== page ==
The beginning to 1888
In 1883, Glasgow was in terms of population, area and industrial enterprise one of the leading cities of a vast Empire. The 1881 Census recorded a population of 511,415 and in particular the Burgh of Partick, with which we are concerned, had a population of 39,028. Industrially, the city was almost unique in the United Kingdom because of its broad industrial base. It did not rely like many cities on a single industry for its prosperity. Shipbuilding, heavy engineering, textiles and printing all contributed to the common wealth.
It is clear that the desire to erect a new Lodge in Whiteinch was the product of one main factor. As a trading nation, Britain required merchant vessels and as a major international power her navy needed to be strengthened. In 1871, the Fairfield Company opened and by 1875 claimed to be the greatest shipyard in the world. In the same period Alexander Stephen and Sons moved to the Clyde from the North East of Scotland. Perhaps most significantly for us in 1876, Barclay Curle Ltd. moved to the north bank opposite Linthouse. Its chairman was Sir Andrew McLean of whom we shall hear more later. In 1883, the number of new vessels launched on the Clyde was 379, whose total tonnage was 404,383.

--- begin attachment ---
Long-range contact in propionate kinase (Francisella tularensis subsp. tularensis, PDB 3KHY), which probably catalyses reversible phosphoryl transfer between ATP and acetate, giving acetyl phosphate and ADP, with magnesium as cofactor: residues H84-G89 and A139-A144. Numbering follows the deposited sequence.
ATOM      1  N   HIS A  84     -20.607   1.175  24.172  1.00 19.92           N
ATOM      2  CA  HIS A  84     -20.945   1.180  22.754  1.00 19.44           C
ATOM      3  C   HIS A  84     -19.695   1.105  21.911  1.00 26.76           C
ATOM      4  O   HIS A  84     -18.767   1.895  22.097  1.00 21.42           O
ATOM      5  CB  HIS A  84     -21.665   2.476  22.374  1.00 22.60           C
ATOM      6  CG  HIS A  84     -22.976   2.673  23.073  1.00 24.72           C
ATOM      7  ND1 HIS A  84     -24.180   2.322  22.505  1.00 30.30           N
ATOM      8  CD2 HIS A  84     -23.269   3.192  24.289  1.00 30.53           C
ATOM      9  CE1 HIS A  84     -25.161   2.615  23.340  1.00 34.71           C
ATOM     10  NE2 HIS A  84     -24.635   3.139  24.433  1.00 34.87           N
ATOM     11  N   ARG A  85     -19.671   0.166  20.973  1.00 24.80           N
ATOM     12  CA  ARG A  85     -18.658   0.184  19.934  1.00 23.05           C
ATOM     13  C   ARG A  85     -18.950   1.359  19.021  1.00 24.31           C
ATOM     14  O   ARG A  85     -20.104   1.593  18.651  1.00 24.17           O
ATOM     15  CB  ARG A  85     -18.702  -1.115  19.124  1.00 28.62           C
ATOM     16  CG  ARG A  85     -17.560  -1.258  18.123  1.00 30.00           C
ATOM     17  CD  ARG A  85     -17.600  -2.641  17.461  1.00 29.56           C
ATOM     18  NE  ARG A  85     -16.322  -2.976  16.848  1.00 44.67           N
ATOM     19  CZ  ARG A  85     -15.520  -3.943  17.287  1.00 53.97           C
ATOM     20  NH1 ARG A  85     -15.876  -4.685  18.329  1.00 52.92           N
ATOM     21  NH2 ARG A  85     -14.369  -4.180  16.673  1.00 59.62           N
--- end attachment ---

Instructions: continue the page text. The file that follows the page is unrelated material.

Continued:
Thus many craftsmen were attracted to this area by the possibility of better and more secure employment. They probably owed no loyalty to their adopted home. Living not in Partick but in Whiteinch and finding their friends among 'immigrant' workers, they felt a desire to form a lodge of their own. Many were members of Lodges which contained Saint John in the titles. This may provide an explanation of our name.
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